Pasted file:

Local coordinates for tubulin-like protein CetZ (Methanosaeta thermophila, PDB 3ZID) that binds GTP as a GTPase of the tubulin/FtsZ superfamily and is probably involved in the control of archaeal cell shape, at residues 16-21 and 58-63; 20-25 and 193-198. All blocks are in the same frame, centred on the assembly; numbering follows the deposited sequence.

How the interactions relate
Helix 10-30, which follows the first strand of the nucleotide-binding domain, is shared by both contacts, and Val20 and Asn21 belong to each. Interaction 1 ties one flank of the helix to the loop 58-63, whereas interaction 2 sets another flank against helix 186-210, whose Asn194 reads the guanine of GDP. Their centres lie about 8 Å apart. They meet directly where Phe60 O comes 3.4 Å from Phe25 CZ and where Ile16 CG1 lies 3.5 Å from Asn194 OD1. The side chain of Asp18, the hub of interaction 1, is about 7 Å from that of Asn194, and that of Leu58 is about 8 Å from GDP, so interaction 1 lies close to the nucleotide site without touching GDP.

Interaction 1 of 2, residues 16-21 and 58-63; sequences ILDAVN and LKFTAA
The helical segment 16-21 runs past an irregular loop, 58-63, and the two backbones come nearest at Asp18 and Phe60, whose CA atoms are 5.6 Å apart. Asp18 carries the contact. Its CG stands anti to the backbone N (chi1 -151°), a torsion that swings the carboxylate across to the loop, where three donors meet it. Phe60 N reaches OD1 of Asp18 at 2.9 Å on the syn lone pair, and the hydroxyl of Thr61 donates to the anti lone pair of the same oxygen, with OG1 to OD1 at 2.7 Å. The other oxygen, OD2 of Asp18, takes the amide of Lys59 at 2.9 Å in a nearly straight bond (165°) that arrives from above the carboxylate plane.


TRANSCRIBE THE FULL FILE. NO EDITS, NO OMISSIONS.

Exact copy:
Local coordinates for tubulin-like protein CetZ (Methanosaeta thermophila, PDB 3ZID) that binds GTP as a GTPase of the tubulin/FtsZ superfamily and is probably involved in the control of archaeal cell shape, at residues 16-21 and 58-63; 20-25 and 193-198. All blocks are in the same frame, centred on the assembly; numbering follows the deposited sequence.

How the interactions relate
Helix 10-30, which follows the first strand of the nucleotide-binding domain, is shared by both contacts, and Val20 and Asn21 belong to each. Interaction 1 ties one flank of the helix to the loop 58-63, whereas interaction 2 sets another flank against helix 186-210, whose Asn194 reads the guanine of GDP. Their centres lie about 8 Å apart. They meet directly where Phe60 O comes 3.4 Å from Phe25 CZ and where Ile16 CG1 lies 3.5 Å from Asn194 OD1. The side chain of Asp18, the hub of interaction 1, is about 7 Å from that of Asn194, and that of Leu58 is about 8 Å from GDP, so interaction 1 lies close to the nucleotide site without touching GDP.

Interaction 1 of 2, residues 16-21 and 58-63; sequences ILDAVN and LKFTAA
The helical segment 16-21 runs past an irregular loop, 58-63, and the two backbones come nearest at Asp18 and Phe60, whose CA atoms are 5.6 Å apart. Asp18 carries the contact. Its CG stands anti to the backbone N (chi1 -151°), a torsion that swings the carboxylate across to the loop, where three donors meet it. Phe60 N reaches OD1 of Asp18 at 2.9 Å on the syn lone pair, and the hydroxyl of Thr61 donates to the anti lone pair of the same oxygen, with OG1 to OD1 at 2.7 Å. The other oxygen, OD2 of Asp18, takes the amide of Lys59 at 2.9 Å in a nearly straight bond (165°) that arrives from above the carboxylate plane.